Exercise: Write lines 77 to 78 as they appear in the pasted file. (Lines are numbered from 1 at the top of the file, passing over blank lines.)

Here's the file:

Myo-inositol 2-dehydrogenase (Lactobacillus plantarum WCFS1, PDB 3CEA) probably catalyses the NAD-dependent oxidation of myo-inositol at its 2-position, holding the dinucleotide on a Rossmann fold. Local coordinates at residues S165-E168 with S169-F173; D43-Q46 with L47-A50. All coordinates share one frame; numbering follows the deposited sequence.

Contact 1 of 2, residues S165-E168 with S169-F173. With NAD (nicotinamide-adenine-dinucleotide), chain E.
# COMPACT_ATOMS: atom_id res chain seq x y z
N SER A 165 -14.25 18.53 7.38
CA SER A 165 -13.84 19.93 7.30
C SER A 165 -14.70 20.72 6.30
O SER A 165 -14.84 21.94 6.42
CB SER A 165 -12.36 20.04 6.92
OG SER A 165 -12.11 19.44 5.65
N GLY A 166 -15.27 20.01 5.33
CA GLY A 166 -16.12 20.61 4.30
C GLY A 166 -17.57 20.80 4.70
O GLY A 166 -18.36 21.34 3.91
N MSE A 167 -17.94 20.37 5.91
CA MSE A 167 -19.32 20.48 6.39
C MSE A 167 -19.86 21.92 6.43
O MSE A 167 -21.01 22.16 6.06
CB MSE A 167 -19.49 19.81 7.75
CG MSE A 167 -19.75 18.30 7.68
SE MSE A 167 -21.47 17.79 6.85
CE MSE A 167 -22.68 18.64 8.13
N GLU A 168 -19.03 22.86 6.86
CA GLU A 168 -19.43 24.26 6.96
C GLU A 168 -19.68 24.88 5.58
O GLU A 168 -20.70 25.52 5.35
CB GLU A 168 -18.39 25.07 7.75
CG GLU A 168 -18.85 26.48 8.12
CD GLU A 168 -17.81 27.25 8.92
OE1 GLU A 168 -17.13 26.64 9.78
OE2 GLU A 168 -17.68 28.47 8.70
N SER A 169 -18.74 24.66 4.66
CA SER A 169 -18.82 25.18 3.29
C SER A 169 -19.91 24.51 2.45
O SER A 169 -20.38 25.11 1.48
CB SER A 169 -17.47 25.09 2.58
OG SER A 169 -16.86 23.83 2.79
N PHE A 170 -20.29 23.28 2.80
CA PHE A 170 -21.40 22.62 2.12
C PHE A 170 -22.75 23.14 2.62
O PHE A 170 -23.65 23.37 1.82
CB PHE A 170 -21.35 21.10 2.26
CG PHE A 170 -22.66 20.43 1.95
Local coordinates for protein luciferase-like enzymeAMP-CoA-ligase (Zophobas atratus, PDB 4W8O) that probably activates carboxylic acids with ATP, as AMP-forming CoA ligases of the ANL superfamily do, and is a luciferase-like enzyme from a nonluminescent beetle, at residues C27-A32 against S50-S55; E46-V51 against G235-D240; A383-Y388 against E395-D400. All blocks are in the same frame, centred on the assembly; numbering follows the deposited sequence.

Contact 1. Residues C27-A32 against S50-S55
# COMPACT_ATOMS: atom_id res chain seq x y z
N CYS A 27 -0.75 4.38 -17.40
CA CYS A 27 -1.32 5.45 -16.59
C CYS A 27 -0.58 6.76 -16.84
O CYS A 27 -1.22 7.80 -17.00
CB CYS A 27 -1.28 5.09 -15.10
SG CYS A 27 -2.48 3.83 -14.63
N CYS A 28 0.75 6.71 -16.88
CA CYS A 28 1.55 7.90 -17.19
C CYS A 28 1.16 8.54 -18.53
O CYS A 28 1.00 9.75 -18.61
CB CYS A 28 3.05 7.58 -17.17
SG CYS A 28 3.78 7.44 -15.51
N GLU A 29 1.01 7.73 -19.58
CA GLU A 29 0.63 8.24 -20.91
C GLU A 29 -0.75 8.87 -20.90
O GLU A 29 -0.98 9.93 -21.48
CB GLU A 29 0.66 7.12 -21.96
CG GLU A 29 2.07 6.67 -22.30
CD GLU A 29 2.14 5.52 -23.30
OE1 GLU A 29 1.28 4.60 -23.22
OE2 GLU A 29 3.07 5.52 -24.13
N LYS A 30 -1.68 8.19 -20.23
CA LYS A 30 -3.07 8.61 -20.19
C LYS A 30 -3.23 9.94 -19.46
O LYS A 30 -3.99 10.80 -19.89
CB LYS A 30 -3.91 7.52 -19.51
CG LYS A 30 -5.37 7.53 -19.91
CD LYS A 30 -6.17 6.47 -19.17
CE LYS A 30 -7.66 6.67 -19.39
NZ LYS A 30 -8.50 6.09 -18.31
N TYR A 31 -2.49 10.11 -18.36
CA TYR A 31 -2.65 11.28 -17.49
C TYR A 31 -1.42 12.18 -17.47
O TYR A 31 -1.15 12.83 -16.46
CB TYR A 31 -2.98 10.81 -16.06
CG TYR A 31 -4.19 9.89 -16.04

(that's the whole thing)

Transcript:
CA TYR A 31 -2.65 11.28 -17.49
C TYR A 31 -1.42 12.18 -17.47